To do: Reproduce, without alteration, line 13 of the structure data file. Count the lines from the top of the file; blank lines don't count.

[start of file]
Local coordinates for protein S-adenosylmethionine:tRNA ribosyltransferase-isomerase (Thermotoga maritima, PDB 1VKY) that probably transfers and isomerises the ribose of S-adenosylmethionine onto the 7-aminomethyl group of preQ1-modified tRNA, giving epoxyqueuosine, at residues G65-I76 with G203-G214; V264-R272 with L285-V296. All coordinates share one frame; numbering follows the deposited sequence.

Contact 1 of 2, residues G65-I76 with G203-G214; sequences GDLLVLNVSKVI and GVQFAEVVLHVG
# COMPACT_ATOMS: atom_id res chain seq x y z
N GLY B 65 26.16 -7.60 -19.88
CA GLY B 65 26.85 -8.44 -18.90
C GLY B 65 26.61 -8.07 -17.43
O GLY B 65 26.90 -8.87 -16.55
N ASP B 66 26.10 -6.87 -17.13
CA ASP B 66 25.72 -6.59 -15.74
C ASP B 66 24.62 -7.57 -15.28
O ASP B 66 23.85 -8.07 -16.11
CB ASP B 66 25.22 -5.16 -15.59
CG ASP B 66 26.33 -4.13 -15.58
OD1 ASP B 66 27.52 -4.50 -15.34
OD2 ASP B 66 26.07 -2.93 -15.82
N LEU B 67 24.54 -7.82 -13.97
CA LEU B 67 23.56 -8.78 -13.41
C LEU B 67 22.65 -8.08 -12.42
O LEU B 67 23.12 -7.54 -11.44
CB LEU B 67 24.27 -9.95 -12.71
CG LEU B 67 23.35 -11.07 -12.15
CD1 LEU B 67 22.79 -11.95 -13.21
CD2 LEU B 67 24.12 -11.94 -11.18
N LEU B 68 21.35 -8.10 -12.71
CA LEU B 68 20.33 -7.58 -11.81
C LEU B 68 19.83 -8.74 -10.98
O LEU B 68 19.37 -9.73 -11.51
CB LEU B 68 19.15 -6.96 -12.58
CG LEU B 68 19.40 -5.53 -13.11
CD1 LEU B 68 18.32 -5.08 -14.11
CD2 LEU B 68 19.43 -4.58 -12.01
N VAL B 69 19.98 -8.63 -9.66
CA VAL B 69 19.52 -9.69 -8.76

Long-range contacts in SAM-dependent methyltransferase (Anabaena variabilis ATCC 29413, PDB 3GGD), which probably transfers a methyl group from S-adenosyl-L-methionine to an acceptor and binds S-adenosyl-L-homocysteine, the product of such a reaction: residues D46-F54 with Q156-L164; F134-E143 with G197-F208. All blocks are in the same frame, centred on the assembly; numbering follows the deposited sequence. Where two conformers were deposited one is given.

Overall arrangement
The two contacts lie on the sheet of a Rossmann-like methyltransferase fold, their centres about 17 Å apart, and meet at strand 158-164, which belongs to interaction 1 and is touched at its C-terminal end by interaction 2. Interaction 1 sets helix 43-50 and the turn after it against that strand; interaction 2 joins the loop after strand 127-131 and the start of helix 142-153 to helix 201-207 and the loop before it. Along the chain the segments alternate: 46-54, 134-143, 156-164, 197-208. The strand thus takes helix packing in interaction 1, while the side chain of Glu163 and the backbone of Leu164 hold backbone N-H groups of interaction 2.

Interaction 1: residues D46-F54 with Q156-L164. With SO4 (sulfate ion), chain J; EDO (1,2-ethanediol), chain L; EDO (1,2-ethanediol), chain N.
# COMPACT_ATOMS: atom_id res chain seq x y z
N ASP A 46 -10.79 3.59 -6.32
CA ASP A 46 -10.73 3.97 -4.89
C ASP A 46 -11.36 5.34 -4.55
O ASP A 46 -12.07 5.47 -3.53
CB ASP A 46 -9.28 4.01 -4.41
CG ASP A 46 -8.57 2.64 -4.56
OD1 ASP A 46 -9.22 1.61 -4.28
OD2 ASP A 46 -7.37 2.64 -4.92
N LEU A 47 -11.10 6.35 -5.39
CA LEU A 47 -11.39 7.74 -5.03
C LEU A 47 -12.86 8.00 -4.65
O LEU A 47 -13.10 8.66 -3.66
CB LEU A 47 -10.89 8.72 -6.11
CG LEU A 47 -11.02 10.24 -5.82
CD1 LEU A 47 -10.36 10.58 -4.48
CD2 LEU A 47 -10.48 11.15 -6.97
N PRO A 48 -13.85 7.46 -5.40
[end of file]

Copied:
CG ASP B 66 26.33 -4.13 -15.58